Crowns are porcelain caps placed on the top of a tooth used to restore a tooth’s function following damage or to reduce its risk of fracture from major decay, large restorations, cracks, or root canals. Research shows that root canals undermine a posterior tooth’s structural integrity and increases its risk of fracture. The tooth should be protected with a crown that covers the cusps of the tooth and reduces that risk. When decay in a tooth has become so advanced that large portions of the tooth must be removed, crowns are often used to restore the tooth. Crowns also provide a cosmetic benefit when a discolored or stained tooth needs to be restored to its natural appearance.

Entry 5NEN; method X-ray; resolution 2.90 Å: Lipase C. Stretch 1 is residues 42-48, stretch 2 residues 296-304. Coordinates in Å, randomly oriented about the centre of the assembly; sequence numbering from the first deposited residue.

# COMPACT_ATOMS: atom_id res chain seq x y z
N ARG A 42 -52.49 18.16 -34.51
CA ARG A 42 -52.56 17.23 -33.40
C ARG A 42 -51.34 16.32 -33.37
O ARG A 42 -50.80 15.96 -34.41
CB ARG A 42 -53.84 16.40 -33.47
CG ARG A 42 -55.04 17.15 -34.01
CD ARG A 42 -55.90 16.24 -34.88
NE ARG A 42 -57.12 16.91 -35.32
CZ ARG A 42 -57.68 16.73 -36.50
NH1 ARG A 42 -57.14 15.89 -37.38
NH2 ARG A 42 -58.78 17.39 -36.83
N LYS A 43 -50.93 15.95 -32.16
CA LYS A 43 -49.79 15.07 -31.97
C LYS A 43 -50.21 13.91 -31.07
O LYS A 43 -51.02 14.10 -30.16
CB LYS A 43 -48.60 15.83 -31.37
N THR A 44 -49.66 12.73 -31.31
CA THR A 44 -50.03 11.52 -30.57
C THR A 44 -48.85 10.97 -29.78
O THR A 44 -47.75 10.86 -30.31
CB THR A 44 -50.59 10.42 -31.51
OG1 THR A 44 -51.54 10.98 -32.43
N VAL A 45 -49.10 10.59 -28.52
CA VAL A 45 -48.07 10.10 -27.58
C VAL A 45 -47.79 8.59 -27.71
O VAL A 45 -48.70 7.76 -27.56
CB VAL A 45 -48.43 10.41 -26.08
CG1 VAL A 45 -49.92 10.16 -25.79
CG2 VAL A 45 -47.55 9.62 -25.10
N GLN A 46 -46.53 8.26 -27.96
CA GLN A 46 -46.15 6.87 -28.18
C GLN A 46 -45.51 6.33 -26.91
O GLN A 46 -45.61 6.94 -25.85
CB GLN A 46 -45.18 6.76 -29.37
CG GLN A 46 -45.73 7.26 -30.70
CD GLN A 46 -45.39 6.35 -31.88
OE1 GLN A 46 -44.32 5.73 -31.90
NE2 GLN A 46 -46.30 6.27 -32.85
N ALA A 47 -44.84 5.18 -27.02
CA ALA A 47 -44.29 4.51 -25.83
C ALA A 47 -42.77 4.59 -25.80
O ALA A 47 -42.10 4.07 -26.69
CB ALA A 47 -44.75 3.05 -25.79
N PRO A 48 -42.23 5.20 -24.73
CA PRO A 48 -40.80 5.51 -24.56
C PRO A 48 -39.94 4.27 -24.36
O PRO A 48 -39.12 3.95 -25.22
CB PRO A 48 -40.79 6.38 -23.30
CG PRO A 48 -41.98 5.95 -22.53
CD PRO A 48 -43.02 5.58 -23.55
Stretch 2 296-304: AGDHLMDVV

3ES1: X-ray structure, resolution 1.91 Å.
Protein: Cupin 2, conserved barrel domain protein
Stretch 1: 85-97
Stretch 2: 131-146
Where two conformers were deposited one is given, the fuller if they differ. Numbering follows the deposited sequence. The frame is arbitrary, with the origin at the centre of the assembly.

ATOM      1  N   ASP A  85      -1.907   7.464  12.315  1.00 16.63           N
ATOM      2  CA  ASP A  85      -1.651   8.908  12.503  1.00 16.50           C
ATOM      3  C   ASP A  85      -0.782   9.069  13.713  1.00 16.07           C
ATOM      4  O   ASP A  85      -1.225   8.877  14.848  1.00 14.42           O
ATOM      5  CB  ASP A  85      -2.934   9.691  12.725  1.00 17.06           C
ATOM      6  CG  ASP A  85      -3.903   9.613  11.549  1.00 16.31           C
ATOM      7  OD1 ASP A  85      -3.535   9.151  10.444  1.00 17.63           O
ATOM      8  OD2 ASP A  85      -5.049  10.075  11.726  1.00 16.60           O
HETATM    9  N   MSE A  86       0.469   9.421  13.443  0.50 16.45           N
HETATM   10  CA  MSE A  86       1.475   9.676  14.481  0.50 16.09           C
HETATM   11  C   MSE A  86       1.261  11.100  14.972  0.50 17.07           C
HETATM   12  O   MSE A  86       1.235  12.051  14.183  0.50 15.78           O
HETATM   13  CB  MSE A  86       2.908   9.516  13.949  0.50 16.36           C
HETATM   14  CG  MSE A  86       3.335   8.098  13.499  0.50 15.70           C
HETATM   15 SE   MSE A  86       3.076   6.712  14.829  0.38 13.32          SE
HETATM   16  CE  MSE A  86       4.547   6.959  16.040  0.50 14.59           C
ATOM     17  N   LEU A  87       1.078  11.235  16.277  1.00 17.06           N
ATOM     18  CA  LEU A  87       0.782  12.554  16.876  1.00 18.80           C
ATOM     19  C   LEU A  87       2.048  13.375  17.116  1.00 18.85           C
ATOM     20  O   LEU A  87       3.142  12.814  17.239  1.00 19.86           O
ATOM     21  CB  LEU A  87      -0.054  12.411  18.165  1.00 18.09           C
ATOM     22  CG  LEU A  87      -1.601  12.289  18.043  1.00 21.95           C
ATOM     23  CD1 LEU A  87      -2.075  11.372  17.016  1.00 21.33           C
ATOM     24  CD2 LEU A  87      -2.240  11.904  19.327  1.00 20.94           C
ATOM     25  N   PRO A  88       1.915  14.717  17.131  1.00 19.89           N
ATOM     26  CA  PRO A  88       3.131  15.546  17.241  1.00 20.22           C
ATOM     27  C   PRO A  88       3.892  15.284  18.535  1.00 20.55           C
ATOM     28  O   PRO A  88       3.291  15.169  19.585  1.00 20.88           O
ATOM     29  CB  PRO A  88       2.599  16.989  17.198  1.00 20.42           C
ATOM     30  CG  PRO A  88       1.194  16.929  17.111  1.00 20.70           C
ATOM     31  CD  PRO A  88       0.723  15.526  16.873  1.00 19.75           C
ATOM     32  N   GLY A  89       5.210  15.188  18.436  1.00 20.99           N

Option 1: Traditional Crown
A traditional crown is prepped in the office, but then sent to a lab in order to process it. Patients will leave with a temporary crown on and return after 2-3 weeks in order to bond on the lab crown. This type of crown typically takes two appointments.
Option 2: In Office Crown (Cerec)
A Cerec crown is made in the office requiring only one visit. So patients who are restricted by time or have a busy schedule will benefit from only having to come in for one visit. Cerec crowns are milled in the office.